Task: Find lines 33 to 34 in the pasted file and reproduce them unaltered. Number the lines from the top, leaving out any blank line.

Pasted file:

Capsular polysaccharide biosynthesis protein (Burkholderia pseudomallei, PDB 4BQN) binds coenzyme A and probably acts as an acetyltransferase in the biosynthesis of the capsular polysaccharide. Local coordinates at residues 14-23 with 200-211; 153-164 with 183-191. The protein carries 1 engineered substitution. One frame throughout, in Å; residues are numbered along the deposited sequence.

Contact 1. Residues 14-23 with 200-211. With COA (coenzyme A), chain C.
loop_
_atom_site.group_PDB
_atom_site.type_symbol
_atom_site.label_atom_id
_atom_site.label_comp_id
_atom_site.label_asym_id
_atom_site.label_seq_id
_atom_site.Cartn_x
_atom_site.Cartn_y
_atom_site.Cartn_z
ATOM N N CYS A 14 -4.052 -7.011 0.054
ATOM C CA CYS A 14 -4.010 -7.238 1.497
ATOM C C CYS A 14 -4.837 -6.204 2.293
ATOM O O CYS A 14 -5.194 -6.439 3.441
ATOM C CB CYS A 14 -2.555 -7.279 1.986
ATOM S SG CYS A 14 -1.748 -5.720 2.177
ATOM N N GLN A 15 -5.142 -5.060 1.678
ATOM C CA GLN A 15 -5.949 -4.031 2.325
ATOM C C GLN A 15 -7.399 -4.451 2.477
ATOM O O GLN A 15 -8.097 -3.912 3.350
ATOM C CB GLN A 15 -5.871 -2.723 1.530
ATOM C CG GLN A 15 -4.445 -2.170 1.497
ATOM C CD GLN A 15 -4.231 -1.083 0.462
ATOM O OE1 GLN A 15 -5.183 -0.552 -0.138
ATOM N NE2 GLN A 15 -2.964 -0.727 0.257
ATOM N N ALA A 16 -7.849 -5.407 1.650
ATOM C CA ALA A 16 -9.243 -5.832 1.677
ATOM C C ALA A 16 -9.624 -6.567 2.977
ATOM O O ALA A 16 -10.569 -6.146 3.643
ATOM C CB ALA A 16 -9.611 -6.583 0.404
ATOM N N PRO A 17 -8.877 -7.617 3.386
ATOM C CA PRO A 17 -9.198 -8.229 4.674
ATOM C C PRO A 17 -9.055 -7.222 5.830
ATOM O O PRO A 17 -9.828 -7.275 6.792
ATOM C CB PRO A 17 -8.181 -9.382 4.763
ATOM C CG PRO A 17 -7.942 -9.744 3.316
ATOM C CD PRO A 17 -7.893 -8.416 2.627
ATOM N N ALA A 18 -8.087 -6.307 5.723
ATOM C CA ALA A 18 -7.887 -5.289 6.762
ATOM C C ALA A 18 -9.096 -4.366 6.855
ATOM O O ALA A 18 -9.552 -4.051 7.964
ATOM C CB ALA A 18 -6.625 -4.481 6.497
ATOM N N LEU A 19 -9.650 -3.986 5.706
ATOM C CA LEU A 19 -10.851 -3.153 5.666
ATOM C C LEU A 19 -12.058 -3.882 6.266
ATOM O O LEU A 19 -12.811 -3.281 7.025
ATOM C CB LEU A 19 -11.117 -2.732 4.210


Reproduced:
ATOM N N PRO A 17 -8.877 -7.617 3.386
ATOM C CA PRO A 17 -9.198 -8.229 4.674